B.C. files to be intervener in new National Energy Board hearings on pipeline

VICTORIA — The British Columbia government wants to take part in the National Energy Board's reconsideration of the Trans Mountain pipeline expansion.

Environment Minister George Heyman said Wednesday the government has registered as an intervener in the next set of hearings after the Federal Court of Appeal tossed out the board's first approval of the project.

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The court found the board failed to properly consult First Nations on the expansion project and that it didn't consider the risks of tanker traffic on the marine environment.

The former B.C. Liberal government was an intervener in the first hearings. A spokesman for the energy board said in an email that as long as the province registers its intent to take part, it will be accepted again as an intervener.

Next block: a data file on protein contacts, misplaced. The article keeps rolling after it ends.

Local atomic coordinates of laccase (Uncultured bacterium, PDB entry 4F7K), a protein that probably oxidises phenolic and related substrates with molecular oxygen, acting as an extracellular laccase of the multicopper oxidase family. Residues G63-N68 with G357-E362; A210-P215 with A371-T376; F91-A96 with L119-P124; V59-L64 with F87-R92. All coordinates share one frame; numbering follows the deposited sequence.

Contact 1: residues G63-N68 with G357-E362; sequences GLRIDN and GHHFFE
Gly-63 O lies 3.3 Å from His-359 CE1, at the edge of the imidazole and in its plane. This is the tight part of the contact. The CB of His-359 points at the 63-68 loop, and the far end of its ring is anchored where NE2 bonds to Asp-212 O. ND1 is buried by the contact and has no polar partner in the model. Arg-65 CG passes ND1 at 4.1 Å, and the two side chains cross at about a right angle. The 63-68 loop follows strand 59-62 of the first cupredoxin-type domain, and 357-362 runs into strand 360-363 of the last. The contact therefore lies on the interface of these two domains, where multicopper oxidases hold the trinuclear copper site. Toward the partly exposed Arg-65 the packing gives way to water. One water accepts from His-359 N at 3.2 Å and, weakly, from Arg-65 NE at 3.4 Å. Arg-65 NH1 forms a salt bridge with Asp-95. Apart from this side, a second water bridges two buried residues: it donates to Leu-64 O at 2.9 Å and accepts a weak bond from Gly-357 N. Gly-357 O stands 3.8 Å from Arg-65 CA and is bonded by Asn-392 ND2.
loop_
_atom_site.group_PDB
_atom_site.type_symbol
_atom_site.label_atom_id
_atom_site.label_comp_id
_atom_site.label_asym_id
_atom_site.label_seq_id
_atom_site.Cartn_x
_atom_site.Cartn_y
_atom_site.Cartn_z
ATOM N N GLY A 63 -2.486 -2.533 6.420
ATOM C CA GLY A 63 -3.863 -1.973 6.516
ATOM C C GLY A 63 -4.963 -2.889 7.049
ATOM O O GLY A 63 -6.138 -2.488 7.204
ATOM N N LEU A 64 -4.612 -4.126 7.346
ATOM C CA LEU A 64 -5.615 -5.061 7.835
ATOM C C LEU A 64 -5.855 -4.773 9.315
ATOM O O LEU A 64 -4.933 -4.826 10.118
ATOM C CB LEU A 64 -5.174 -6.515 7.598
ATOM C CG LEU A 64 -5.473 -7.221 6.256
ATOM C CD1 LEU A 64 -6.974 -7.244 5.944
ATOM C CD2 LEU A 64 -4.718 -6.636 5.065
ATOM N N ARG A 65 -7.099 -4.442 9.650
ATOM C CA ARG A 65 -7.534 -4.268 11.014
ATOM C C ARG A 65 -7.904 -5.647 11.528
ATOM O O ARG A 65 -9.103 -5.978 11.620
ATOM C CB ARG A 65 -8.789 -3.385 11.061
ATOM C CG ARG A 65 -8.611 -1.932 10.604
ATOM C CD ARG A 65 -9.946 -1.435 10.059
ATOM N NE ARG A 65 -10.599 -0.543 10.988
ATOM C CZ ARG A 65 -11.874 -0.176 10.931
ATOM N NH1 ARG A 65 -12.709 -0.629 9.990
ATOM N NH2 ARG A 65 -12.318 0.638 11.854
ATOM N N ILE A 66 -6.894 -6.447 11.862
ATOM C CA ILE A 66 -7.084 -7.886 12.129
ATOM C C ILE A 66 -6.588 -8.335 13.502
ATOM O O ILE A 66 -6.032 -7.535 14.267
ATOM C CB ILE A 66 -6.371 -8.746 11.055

Heyman said the government is concerned that the 22-week time frame for the reconsideration isn't long enough to accommodate a thorough review that allows Indigenous groups to fully participate.

"But we will be intervening and making those points as well as other points with respect to the need to protect B.C.'s environment, coast and economy," he said in an interview.

The federal government announced Wednesday that it won't appeal the court decision and instead has appointed a former Supreme Court justice to conduct a round of consultations with Indigenous groups.

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